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Chinese Travel Boom A Boon To U.S. Businesses

The number of Chinese millionaires grew by a million in 2014. A report out today by the Boston Consulting Group says a strong Chinese stock market helped make the rich even richer. As Chinese wealth grows, so too does the country’s demand for travel. About a decade ago, fewer than 200,000 Chinese tourists visited the U.S. Last year, that number reached about 2 million. The rise of the Chinese middle class and new U.S. rules that make it easier for Chinese nationals to get a visa have helped drive the boom. As Here & Now’s Peter O’Dowd reports, the Chinese are spending a lot of money when they get here.

On the deck of a ferry cutting its way through the sea toward Martha’s Vineyard in Massachusetts, a group of Chinese tourists settled in among local commuters.

He Anrong and Zhang Jie, from Nanjing, China, were aboard. The married couple is recently retired – Mr. Huh from his chemical engineering job and Mrs. Zhang from a local middle school. To pay for this 70-day trek to the United States, they stashed away a little money every month for years.

“There’s a classic Chinese saying,” Zhang Jie said in Chinese through a translator. “Save at home, and spend at trip.”

Sunshine Travel is a company that caters to Chinese tourists. A tour guide for the company said the couple’s itinerary is full. They’ve been to other major cities on the East Coast. Next they’re headed west to start a road trip through California and Las Vegas.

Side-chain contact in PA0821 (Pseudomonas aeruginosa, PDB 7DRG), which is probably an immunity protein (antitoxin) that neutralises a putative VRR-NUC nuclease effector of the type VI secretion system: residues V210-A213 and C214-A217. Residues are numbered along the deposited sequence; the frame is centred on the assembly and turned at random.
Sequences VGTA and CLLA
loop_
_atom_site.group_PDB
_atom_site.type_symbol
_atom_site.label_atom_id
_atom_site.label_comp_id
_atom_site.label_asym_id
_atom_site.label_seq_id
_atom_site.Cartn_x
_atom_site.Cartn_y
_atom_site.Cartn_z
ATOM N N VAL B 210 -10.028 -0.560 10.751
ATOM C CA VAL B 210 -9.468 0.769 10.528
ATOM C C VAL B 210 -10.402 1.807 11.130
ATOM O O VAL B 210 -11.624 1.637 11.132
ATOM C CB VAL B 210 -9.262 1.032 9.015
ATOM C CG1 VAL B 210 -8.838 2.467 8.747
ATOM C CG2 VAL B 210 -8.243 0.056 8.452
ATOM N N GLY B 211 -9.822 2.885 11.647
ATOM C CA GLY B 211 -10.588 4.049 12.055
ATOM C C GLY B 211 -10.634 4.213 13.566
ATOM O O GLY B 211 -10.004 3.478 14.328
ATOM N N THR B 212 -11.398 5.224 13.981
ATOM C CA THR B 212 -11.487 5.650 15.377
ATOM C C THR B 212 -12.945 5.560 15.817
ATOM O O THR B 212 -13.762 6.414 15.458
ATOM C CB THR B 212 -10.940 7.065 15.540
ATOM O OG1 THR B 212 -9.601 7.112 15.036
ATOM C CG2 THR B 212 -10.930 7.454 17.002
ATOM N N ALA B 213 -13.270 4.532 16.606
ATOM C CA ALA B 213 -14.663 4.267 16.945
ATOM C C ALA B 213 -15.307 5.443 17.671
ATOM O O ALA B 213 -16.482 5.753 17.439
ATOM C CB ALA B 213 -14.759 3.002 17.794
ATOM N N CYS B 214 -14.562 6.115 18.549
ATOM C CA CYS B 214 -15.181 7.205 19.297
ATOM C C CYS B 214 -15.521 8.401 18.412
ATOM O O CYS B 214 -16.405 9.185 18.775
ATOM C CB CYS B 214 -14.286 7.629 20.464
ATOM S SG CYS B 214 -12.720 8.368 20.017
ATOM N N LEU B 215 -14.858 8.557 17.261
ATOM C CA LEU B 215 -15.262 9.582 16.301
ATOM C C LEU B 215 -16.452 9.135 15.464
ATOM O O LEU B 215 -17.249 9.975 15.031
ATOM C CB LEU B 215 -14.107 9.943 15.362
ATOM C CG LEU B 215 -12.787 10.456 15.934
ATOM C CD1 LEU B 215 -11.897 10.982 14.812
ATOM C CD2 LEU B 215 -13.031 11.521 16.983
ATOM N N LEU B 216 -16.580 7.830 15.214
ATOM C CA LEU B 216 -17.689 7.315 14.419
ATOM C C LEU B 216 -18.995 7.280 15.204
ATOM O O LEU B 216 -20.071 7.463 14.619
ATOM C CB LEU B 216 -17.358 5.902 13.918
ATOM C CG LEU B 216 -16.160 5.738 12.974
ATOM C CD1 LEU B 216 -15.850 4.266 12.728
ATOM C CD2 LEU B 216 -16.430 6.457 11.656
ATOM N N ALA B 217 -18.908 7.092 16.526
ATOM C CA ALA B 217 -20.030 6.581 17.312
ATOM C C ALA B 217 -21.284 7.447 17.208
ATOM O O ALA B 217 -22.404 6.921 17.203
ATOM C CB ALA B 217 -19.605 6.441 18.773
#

Back on land, at the company’s offices in Boston’s Chinatown, Bowen Gao said Martha’s Vineyard isn’t even the main attraction.

“For Boston when they come here, there are two things they know about Boston. Number one is Harvard. Number two is lobster, ” said Gao.

Chinese tourists flock to Harvard Yard to take pictures. They stock up on crimson hoodies at the bookstore. Goa says Chinese tourists are in love with luxury colleges and luxury shopping. A Coach handbag in the U.S. might cost $300. In China, Bowen said the price could be bumped up to $600, or at least $500.

And they can afford to shop here. According to Brand USA, a travel marketing group backed by the U.S. government, Chinese incomes are growing at 20 percent a year. And when the Chinese come to America, each person spends on average at least $6,000 a trip.

Evan Saunders is CEO of Attract China, which promotes American destinations to Chinese tourists. This tourist boom will not be short-lived, he said.

“It’s exploding,” said Saunders. “This demographic trend is not slowing down. It’s the largest population in the world, spending more money than anyone else. And the businesses we work with are head over heels excited about it. Not just for this year, but for truly decades to come.”

Although there’s talk that the Chinese economy is slowing, Saunders said the trend won’t vanish.